- At least 70 years old;
- Regular use of at least five medications;
- At least three chronic, comorbid conditions;
- Assistance with at least one activity of daily living; and
- Preadmission residence at home or at an assisted-living facility with a reasonable expectation of disposition back to that residence.
Researchers also wanted patients with common DRGs admitted, and set exclusion criteria as well: lack of fluency in English; admission primarily for a surgical procedure; terminal diagnosis with life expectancy of less than six months; and residency in a long-term care facility. Patients who could not be enrolled within 72 hours of admission were excluded.
Dr. Masica notes hospitalists interested in replicating the research should pay attention to the consent forms they used. When the Baylor team conducted its research from March to September 2007, they used a long-form consent waiver. Baylor’s consent form for similar studies has since been shortened, and Dr. Masica says a less complicated form would have helped encourage more patients to enroll. In the end, 60 patients declined to enroll in the Baylor study and 56 were unable to give their consent due to impairment.
Once enrolled, the patients were delivered the care bundle in stages (see Table 1). Care coordinators (CCs) saw patients daily, instructing them on specific health conditions with an eye toward teaching home care, should post-discharge problems arise. Clinical pharmacists (CPs) visited patients to focus on medication reconciliation and education. CCs and CPs would follow up with post-discharge phone calls to confirm receipt of medical equipment and medications, use and affects of those medications, home-health arrangements, and to schedule follow-up appointments. If patients indicated any issues, the coordinators recommended action plans.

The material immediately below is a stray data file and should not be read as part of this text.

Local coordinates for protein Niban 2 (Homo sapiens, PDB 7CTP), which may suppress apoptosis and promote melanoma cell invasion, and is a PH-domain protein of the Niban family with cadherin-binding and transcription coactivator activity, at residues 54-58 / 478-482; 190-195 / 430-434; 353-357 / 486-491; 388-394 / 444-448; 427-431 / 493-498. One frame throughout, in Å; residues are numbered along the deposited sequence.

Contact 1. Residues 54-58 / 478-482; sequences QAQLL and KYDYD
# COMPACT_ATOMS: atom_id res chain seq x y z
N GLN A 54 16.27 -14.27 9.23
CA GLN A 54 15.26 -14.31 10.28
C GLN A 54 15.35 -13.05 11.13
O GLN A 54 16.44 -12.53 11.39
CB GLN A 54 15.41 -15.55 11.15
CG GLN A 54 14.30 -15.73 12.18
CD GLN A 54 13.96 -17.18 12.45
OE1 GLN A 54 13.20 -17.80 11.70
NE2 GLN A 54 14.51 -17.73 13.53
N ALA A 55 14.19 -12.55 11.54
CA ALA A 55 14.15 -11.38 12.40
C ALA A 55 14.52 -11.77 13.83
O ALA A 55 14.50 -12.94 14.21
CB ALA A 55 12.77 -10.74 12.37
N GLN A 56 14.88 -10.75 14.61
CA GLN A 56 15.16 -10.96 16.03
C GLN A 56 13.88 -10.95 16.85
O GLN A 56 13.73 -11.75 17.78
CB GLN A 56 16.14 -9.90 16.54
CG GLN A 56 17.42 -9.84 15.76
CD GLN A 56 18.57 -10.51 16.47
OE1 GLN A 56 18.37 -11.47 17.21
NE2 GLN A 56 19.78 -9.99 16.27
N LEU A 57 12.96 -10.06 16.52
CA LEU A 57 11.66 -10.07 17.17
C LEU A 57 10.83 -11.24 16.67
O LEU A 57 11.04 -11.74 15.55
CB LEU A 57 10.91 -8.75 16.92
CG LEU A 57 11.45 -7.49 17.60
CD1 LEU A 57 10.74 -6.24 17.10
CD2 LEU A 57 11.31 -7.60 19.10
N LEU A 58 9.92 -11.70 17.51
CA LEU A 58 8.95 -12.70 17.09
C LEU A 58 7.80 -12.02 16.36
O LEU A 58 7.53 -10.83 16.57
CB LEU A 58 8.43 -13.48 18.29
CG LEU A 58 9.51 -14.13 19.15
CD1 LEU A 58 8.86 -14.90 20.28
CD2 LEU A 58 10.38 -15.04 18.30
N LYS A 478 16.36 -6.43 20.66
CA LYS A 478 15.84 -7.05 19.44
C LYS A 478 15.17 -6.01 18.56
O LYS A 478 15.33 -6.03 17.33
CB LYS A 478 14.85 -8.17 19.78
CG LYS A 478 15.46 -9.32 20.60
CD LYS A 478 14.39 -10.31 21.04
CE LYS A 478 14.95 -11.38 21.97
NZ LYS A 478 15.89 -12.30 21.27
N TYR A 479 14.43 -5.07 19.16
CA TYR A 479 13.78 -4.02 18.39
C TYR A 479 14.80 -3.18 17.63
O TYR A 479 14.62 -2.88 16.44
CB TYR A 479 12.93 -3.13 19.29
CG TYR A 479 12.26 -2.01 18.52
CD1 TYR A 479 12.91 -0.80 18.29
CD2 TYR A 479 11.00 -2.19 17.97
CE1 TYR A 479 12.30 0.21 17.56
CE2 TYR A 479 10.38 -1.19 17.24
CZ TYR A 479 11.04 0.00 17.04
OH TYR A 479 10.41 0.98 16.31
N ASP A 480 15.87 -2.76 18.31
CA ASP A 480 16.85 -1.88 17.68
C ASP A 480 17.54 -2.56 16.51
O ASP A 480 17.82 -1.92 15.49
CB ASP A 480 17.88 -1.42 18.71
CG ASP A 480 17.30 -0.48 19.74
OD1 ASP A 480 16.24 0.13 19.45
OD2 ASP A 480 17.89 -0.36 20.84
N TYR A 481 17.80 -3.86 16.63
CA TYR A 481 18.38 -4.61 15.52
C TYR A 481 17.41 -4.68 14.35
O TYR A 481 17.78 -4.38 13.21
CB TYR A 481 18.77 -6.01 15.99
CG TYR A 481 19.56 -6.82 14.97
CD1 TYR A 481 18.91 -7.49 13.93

“It would be surprising to find out how little patients really understand about why they’re in the hospital and what they’re being treated for,” Youngblood says. “To have the reinforcement is really valuable.”
One topic the study skirts is the ever-contentious realm of post-discharge care and who takes over responsibility for patient care. While the Baylor study examined readmission/ED visit rates through 60 days, Dr. Masica says a transitional-care program is the best way to manage that care continuum.
“We did see a difference at 30 days,” Dr. Masica says. “At 60 days, that effectively washed out. That makes sense. You can only control things so much from the hospital side. After 30 days, you need transitional care, good primary care.”
Baylor’s research team is working on a follow-up study that would apply the coordinated-care bundle to specific disease management. Youngblood notes that directing specific services at a targeted population—for example, congestive heart failure patients—should show an even more concentrated reduction of 30-day recidivism. “The key is to identify the high-risk groups,” he says. “You can’t apply this to every single patient. That would be low-yield. Your yield is going to come in on the very high-risk folks.” TH
Richard Quinn is a freelance writer based in New Jersey.